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Inbetween Time 2006

february 1-5 2006


 Da Contents H2

February 3 2006
Duncan Speakman: Echo Location
Osunwunmi

Gob Squad: Managing fear
Winnie Love

Gob Squad: What does it mean to be a Vampire?
Niki Russell at the Gob Squad lecture

John Gillies: A Geography of Longing and Belonging
Marie-Anne Mancio

John Gillies: Old land, new testament
Ruth Holdsworth

Rosie Dennis: One from the heart
Winnie Love in the Rosie Dennis loop

Uninvited Guests: The art of wounding
Marie-Anne Mancio faces up to Univited Guests

February 2 2006
AC Dickson: Rising up to the challenge of his rivals
Niki Russell on eBay selling as performance

Bodies in Flight: And the word was made flesh
Osunwunmi

Carolyn Wright: Conversational miscues
When Winnie Love met Carolyn Wright

Carolyn Wright: Pleased to meet you, again
Niki Russell

David Weber-Krebs: Beyond waiting
Winnie Love

David Weber-Krebs: More than it says it is…
Ruth Holdsworth

David Weber-Krebs: Risk realised
Virginia Baxter

 

Duncan Speakman: Echo Location

Osunwunmi

Osunwunmi is an artist/facilitator working out of Bristol.

Sounds from Above the Ground is a truly site-specific work in that the more familiarity you have with the landscape in which it plays out, the more you will bring to the encounter. To experience it, you have to walk over from Arnolfini to L-Shed, a big industrial building, temporarily set up installation-style with gaffer tape and blackout curtains; you are given the kit, a backpack and headphones, and you will stand there at the desk while the people in charge make sure that it’s working.

Walking there, speaking with the attendants, getting fitted up with the gear, frames the experience of the work. It’s a way of getting over the initial encounter with bulky technology, like a reader’s up-front encounter with a chunk of exposition at the start of a novel. Though in this instance it’s not exactly fair to the spirit of the work that part of this framing turns out to be an argument over whether gallery staff have the right to hold on to my credit cards. “Well, haven’t you ever hired a car?” It’s the principle of the thing! There should have been a warning, and I could have brought my driving licence instead.

Argument over. The headphones activate. I go outside with a guide; I hear the artist’s voice through my headset saying, “Follow me.”

Bloody hell, the guide is haring ahead sharpish, was I meant to lose sight of him? But the headphones are no longer intrusive and the sound coming from them has inserted itself into my general low-level consciousness. There is a girl’s voice on the soundtrack; occasionally she asks a question.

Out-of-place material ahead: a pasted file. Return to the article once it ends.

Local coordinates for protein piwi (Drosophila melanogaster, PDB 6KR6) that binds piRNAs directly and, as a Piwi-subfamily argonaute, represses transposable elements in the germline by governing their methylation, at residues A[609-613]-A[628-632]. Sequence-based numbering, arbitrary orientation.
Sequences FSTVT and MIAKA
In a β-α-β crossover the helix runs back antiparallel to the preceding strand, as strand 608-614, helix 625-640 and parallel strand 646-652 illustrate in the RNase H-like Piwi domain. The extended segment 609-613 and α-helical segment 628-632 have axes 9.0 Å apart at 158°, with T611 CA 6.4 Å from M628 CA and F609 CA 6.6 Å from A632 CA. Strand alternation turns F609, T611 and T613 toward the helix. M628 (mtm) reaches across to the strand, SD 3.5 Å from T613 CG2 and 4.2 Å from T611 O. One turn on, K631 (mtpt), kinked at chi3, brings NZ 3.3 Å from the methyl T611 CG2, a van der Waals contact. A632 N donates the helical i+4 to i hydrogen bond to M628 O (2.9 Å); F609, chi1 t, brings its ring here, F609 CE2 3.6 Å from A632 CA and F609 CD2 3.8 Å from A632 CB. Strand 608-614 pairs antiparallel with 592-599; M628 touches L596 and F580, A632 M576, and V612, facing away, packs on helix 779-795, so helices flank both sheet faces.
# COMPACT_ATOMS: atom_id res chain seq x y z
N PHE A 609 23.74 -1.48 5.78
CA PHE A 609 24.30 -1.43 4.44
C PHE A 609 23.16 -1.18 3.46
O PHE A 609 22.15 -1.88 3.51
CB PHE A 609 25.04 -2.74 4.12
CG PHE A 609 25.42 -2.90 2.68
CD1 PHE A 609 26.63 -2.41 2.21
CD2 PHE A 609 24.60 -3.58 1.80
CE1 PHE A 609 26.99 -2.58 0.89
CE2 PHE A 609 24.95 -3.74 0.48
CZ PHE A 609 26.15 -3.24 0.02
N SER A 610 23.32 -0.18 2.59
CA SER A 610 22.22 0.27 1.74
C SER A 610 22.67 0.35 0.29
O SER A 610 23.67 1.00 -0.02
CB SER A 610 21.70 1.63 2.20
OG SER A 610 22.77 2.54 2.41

The artist is murmuring in my ear like a friend, telling me where to go. My inner monologue rises to tangle with him. “What do you mean, Duncan? Shall I stay over here? Do you mean this door? Can’t I stop and look around for a bit?” Spaces of silence on the sound track give me tacit permission to do so.

I’ve walked over the bridge, I’ve followed instructions, I’ve had space to look around, to be puzzled, to disagree, to feel stubborn. I’ve stared into the river, I’ve felt the cobbles through my shoes, I’ve heard traffic, actual and processed with delay, and I’ve heard the artist’s virtual companion nudge into our ‘conversation’ with gentle queries. I’m led back to L-Shed. There’s a definite sense of termination as the ambient track fades. Another female voice enters, her tone both dispassionate and firm. “Please take off your headphones and make your way back into the building.” It’s over.

I have been teased with a sense of looking for something and not quite finding it. I think that’s what tipped me over into the invisible city: because just for a moment I slipped into the city of my memories, with my internal cohort drifting about me, my inner citadel of friends and absent friends and friends to come. Their ghostly promises brush against me. I am in tears.

Duncan Speakman is a sound and video artist working in live and mediated spaces using emergent technologies. His work has been exhibited internationally at festivals including ISEA, Futuresonic, ArteAlmeda and Navigate. He is currently a visiting lecturer in technology and performance at Dartington College of Arts, UK.


Duncan Speakman, Sounds from Above the Ground, L-Shed Foyer, Feb 3

Osunwunmi is an artist/facilitator working out of Bristol.

RealTime issue #72 April-May 2006

© Osunwunmi ; for permission to reproduce apply to realtime@realtimearts.net

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